Business Daily Media

The future of recruitment technology

  • Written by The Access Group


How long until you’re sitting next to a robot colleague?

Worried about your job becoming obsolete because of technology? Fear not, recruitment will always need the human touch, and technology only stands to benefit both recruiters and job seekers alike.

In this article, Access Group, looks at how the industry needs to adapt to the changes being brought about by technology.

The recruitment industry is growing, and is now worth over £35 billion to the UK economy. So, the industry knows how to adapt, and manages to thrive when other parts of the UK economy are struggling. But, having said this, technology is disrupting the world of recruitment. Naturally, one focus for recruiters is to maintain growth, and to do so, they need to look ahead and understand technology’s inevitable influence.

Once upon a time, recruiters had to sit at their desks looking through paper CVs, and today, it’s not that different. Applications may be online and digital, but recruiters still tend to have to read batches of CVs in order to shortlist applicants.

At the moment, the recruitment sector is very much focused on cloud-based platforms that aim to centralise activity and improve efficiency. You can use software to manage your entire recruitment process from start to finish in one place. The majority of recruiters use a central recruitment client and candidate relationship database to manage assignments. Recruiters who use software spend less time on admin and more time placing candidates, or adapting to the latest industry digital trend. For many recruitment businesses, it’s easy to get left behind in this digital world. We don’t need to tell you how competitive, fast-moving and dynamic the industry can be.

So what is likely to happen?

Well, the obvious impact is that Artificial Intelligence (AI) will continue to disrupt industries across the globe, offering new technological opportunities for companies everywhere and putting at risk manual, labour-intensive roles. In this scenario, called the “New Economy” current jobs can be displaced and new jobs can quickly be created.

New and emerging technologies are not new, big brands and agencies are at the cutting edge of recruitment tech. For example, a couple of years ago Unilever ditched resumes in favour of AI and algorithmic matching for a portion of their graduate hiring. Using a tool, they shifted an entire segment of their university hiring away from the traditional on-campus model towards a new approach based on AI assessments. The results were significant, and to summarise…

  • Applications doubled over the first 90 days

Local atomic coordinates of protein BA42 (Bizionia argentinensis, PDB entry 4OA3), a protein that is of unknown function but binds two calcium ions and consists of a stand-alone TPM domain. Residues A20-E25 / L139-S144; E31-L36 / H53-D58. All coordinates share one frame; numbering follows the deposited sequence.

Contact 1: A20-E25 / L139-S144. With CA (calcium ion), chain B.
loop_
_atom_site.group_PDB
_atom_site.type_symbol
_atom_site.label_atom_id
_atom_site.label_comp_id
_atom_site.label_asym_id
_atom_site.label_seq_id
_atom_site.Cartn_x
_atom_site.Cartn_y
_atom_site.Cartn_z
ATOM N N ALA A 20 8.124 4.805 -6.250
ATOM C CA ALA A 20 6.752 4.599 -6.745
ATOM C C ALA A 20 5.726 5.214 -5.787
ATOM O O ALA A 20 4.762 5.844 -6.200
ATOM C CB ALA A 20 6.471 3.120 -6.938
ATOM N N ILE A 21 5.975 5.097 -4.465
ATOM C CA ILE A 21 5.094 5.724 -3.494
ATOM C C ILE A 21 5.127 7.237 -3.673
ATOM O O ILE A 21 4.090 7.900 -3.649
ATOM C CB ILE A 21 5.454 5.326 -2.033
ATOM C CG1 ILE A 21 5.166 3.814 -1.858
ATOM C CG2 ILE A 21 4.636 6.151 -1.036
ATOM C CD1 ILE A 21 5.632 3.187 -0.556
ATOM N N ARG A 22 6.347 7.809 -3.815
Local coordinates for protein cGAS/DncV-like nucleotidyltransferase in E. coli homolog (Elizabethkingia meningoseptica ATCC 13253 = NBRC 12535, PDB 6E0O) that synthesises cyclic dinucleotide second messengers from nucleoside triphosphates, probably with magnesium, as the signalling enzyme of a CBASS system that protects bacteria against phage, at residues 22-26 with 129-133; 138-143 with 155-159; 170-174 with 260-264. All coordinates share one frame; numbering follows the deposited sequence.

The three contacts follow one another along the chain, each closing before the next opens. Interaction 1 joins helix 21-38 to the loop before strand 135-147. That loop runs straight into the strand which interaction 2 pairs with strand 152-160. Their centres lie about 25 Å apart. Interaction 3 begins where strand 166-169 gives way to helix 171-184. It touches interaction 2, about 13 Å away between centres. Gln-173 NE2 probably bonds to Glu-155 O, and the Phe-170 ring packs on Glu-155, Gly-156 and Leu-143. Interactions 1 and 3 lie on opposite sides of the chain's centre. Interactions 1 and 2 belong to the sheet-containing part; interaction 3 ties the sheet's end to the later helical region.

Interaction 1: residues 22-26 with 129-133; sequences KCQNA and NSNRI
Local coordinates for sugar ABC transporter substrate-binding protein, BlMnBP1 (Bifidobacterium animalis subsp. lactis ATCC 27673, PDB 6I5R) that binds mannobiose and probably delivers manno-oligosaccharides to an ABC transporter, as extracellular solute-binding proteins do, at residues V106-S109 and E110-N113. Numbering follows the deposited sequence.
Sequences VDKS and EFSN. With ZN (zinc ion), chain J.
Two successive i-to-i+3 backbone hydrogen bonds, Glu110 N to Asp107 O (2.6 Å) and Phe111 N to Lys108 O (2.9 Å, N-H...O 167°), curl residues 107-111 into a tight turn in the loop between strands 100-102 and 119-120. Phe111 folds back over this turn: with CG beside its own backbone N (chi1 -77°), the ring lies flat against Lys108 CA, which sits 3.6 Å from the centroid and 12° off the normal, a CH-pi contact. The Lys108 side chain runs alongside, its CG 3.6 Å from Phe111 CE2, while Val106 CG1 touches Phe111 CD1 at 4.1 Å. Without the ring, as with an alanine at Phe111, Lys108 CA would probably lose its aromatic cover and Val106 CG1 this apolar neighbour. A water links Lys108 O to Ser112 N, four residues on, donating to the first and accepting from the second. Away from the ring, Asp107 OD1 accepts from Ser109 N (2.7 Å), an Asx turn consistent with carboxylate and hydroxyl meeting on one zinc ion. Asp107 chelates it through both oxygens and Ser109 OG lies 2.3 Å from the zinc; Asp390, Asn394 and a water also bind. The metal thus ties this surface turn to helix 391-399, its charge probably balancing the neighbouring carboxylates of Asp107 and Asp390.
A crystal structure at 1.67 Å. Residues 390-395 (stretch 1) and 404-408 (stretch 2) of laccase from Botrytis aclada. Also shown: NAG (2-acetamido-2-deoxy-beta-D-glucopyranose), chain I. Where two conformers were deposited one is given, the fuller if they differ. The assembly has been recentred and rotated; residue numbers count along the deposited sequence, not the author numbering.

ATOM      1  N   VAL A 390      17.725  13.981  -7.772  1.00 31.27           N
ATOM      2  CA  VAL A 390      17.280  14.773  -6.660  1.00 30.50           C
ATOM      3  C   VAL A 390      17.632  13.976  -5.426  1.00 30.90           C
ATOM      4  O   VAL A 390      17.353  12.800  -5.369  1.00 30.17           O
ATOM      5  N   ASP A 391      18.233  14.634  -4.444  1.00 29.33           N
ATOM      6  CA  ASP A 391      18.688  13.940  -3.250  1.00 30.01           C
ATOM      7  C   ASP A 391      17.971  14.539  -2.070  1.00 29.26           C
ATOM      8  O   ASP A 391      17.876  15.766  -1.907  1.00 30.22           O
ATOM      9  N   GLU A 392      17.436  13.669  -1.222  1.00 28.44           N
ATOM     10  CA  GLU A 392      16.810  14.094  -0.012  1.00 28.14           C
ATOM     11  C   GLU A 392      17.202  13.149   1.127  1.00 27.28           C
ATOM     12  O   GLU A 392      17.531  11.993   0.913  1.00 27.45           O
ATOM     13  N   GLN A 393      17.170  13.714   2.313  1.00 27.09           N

• Time to fill was reduced from four months to four weeks

  • Unilever hired its most diverse class to date

  • The hiring class was also much more socio-economically diverse, with many hires coming from schools they did not typically visit and recruit

The benefits are there to see… and it’s likely that technologies will only get better or improve.

Even in some cases, the robots are coming! In March 2019, the very first robot to conduct unbiased job interviews was tested out by Swedish recruiters. Her name is Tengai. Measuring 41cm (16in) tall and weighing 3.5kg (7.7lbs) she's at eye level as she sits on top of a table directly across from the candidate she's about to interview. Time will tell if this really is the future, but it’s not likely to replace the need to interview. However, Robot Vera is an AI service which finds candidates, conduct interviews, and screens resumes. This is the latest new way to interview, and it is said that this approach offers results that are up to 10 times faster than traditional human interaction. The firm only started two years ago but already boasts big-name clients such as PepsiCo and L’Oreal.

Hold on, will robots take my job?

When technology, AI, and robot trends like this begin to emerge, people are quick to sensationalise the potential job losses involved. But the truth is that it’s highly unlikely, and even more so in recruitment.

Machines are great for helping with admin and automating processes, but they’ll find it tough to sell to a candidate. They can’t build relationships and they won’t have the emotional judgement that is so often needed in the recruitment industry.

You should embrace AI, use video interviewing, explore the latest support platforms and more! There will be new ways to deliver efficiency and quality. With reporting and recruiting software, employee data, and social media at our fingertips, recruiters have a world of possibilities to explore. While these developments are already in full swing, 2020 will be a period of rapid development as companies devise and implement new strategies.

Such a dynamic market is likely to create situations where agencies with less agility or expertise could see their customer relationships disrupted or lost to agencies that respond better to the changes. So, in short, recruiters need to stay on top of technological advancements.

All this change, that will inevitably come, got the team at Access Group thinking about how and when the recruitment industry started, how far it has come, and what the future holds? From Ancient Egypt through to robot hiring managers, we’ve created a timeline that highlights recruitment tech through the years, with information and data to highlight each milestone.

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